When visitors to Ashley Madison’s website created an account, they were required to provide certain identifying information, including an email address. It is common practice for websites to verify the accuracy of the email address by sending a message to that account to confirm it is valid, a step Ashley Madison did not perform. Both the PIPEDA and the APA require organizations to maintain the quality and accuracy of the personal information they collect. Ashley Madison justified its failure to verify the email addresses by stating the decision was the “result of a deliberate and considered decision by the company to forgo such verification in order to provide users with anonymity.” The Commission disagreed, stating that emails were used to contact users about a highly personal, sensitive and discreet matter. By failing to verify the accuracy of the email addresses it collected, Ashley Madison “did not take into account the interests non-users whose email addresses are used without consent and who may receive an ‘unwelcome’ communication from Ashley Madison that falsely associates them (in their eyes, and the eyes of others) with the company’s service.” The breach proved that such an association could be highly detrimental to the careers and family relationships of Ashley Madison’s customers. Moreover, the Commission rebutted Ashley Madison’s argument by stating that if the goal were to preserve member anonymity, the company could have made the email field optional. It’s unclear whether these findings would carry over to websites with more innocuous purposes, but they should nevertheless serve as a warning to organizations that collect email addresses to take steps to verify the accuracy of that information.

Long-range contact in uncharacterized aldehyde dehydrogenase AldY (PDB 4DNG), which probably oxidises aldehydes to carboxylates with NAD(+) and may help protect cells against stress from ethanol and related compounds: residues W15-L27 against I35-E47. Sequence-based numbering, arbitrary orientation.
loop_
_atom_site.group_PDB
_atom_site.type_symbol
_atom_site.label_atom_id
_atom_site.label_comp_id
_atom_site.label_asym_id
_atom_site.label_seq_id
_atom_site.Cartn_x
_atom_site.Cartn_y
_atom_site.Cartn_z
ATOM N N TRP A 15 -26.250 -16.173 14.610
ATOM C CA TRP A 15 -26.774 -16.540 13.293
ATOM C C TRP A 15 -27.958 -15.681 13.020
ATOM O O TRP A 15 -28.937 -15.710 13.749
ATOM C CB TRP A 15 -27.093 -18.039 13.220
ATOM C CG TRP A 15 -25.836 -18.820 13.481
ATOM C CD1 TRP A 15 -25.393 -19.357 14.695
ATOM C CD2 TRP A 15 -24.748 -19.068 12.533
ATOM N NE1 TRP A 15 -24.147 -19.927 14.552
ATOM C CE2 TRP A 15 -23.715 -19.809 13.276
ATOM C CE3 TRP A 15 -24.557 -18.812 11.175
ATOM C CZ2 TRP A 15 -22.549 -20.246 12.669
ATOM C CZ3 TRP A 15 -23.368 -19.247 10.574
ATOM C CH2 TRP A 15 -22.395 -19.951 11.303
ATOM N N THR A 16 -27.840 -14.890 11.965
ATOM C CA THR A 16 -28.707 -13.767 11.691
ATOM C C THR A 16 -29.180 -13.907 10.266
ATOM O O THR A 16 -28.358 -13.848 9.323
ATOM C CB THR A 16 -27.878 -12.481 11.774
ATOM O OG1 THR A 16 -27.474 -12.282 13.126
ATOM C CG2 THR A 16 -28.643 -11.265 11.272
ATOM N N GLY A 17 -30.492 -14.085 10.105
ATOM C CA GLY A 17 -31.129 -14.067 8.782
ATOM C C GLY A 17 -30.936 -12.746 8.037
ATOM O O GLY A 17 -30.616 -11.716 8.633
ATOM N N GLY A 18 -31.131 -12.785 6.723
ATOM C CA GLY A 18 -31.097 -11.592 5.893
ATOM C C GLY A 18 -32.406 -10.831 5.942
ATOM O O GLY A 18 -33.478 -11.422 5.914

The Commission was highly critical of Ashley Madison’s data retention practices, including the indefinite retention period for deactivated accounts, a lack of transparency regarding its retention practices, the fee charged to completely delete accounts and the failure of Ashley Madison to delete accounts even when paid to do so. For those who are interested, the report contains all the salacious details surrounding the “pay to delete” option. The ultimate lesson to be learned from the Ashley Madison breach is that it would be wise to take a close look at your data retention practices and take steps to destroy or de-identify information that is no longer needed. Remember, under the PIPEDA, personal information may be retained for only as long as necessary to fulfill the purpose for which it was collected. Similarly, the APA requires organizations to take reasonable steps to destroy or de-identify information it no longer needs. The failure to comply with these regulations is not only a violation, but it can increase your exposure if a breach does occur.
All organizations that collect personal information can learn from the trials and tribulations of the Ashley Madison ordeal. Moreover, the Commission’s report on the breach provides valuable insight and helpful guidance on what is considered reasonable security under Canadian and Australian law.